For all of its hallucinatory imagery and jarring narrative turns, Darren Aronofsky’s Black Swan” concentrates a swath of clichés into a very direct result; it’s an exploration of untethered mental illness on the level of Roman Polanski’s “Repulsion”—if all the ambiguity of that film dissolved and you were left with Catherine Deneuve shrieking its themes to the world. But Aronofsky’s thriller still ultimately succeeds because of how intensely, and masterfully, it presents its gothic conventions: the haunted heroine (Natalie Portman’s ballerina Nina Sayers), the parasitic mother (Barbara Hershey), and of course, the doppelganger. Mila Kunis enters the picture early on as Lily, the professional rival to Nina and her committed dance career, and that she may serve as Nina’s darker half—liberated, impulsive, predatory—is no narrative secret to Aronofsky. As Lily slowly infects Nina with paranoia, desire, and an even greater need to attain perfection, the director utilizes every reflective surface around to convey Nina’s repressed emotions, now externalized in front of her. The visceral nature of Aronofsky’s filmmaking, coupled with Clint Mansell’s driving classical score, renders Nina’s gradual transformation as grand, grotesque and (thankfully) occasionally humorous; it's Portman’s committed performance that makes it intimate and tragic. [B]


Possession” (1981)
Andrzej Żuławski's wild, mad, horrifying 1981 psychological horror monstrosity, is actually a film with double doubles: Isabelle Adjani plays Anna and Helen, inexplicably identical-looking women both involved with Sam Neill's character, who himself is confronted with his mirror image by the end of the movie, but not before a copious amount of psychosis, betrayal, bloodletting and remarkably graphic sex with tentacled entities of uncertain and unsettling extraction: describing the plot as such is a slightly pointless exercise, since this is mostly an exercise in mood, atmosphere and psychological evocation. A French production, it really owes more to Żuławski's native Poland and is set in Cold War-era Berlin: it's a very Eastern European story of spies, paranoia, and nameless, grinding dreads, like the demented, tentacled lovechild of Kafka and le Carre. That Eastern bloc bleakness comes out too in the colours, washed-out greys and blues providing the background to numerous sprays of appallingly vivid blood. “Possession” is unusual too for achieving one other, rare act of doubling: it is both a highly effective piece of psychological, mental horror and an incredibly powerful instance of visceral, physical horror. Few film-makers before or since have crossed that divide as well as Żuławski, and so he can be forgiven for the fact that the film is more or less constantly overblown and overplayed, and frequently tends towards absurdity: it's more effective that way. [B+]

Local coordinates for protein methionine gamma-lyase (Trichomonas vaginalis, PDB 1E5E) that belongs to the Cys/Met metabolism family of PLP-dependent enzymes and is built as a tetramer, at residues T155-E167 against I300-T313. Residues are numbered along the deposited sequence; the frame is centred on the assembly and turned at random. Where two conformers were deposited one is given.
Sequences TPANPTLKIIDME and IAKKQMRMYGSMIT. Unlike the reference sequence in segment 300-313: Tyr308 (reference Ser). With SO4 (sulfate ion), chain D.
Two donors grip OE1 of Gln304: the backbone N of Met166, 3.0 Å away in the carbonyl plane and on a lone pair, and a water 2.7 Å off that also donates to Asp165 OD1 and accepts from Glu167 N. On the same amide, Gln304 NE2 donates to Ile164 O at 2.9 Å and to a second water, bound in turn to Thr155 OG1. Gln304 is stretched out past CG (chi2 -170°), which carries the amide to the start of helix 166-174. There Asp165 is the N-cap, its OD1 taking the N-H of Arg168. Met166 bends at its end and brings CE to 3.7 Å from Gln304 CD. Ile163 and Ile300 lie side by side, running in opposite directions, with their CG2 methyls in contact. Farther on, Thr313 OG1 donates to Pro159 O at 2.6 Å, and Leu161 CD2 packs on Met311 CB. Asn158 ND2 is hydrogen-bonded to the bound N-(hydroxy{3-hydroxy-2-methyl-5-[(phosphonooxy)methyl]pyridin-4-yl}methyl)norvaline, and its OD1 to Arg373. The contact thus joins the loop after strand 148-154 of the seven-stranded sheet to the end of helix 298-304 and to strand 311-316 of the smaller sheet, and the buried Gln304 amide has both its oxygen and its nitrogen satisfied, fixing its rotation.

“Schizopolis” (1996)
The film that saved Steven Soderbergh’s career—the filmmaker had been increasingly frustrated with his work followingSex Lies & Videotape,” and went on to his greatest successes after this palate-cleanser—“Schizopolis” was the most idiosyncratic and experimental film by Soderbergh up to that point. Financed pretty much entirely by the director, the project also stars Soderbergh himself as both office drone Fletcher Munson, who works for an L. Ron Hubbard-type guru, and Dr. Jeffrey Korchek, a dentist who’s having an affair with Munson’s wife (played by Soderbergh’s own ex-wife Betsy Brantley). We don’t really want to give the impression that the film has an actual plot—it’s a digressive, restless piece of work, playful yet academic, and obsessed with language over and above anything else (the first section sees the Munsons speak entirely in descriptions (“Generic greeting.”/”Generic greeting returned”), while the third act replays some of the action in Japanese or French. As such, the doubling plays a relatively small part of the whole, but it’s still fascinating to see in action, in part because of the way it’s layered in throughout (Mrs. Munson also gets her own double, who Korchek also falls for), and partly because the way those doubles are cast: by playing the doubles himself, Soderbergh seems to be digging into the duality of man, and himself, even more explicitly than others in the genre. [B+]